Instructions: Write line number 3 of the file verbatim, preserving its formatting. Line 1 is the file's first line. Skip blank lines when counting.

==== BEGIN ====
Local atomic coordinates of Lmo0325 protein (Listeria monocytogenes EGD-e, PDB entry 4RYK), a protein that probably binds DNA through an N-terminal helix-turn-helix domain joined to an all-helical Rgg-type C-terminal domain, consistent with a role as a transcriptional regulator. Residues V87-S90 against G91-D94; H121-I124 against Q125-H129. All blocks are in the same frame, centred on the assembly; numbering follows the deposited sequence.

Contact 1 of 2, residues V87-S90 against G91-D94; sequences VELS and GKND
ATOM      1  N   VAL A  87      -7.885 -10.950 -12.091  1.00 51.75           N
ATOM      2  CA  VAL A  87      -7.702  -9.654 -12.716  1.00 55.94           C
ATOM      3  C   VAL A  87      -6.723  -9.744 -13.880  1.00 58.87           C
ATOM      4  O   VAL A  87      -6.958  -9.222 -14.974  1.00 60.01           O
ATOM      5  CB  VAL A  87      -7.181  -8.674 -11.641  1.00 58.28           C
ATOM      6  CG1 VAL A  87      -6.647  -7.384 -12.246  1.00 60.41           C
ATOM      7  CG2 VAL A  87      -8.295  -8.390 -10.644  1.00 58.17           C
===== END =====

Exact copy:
ATOM      1  N   VAL A  87      -7.885 -10.950 -12.091  1.00 51.75           N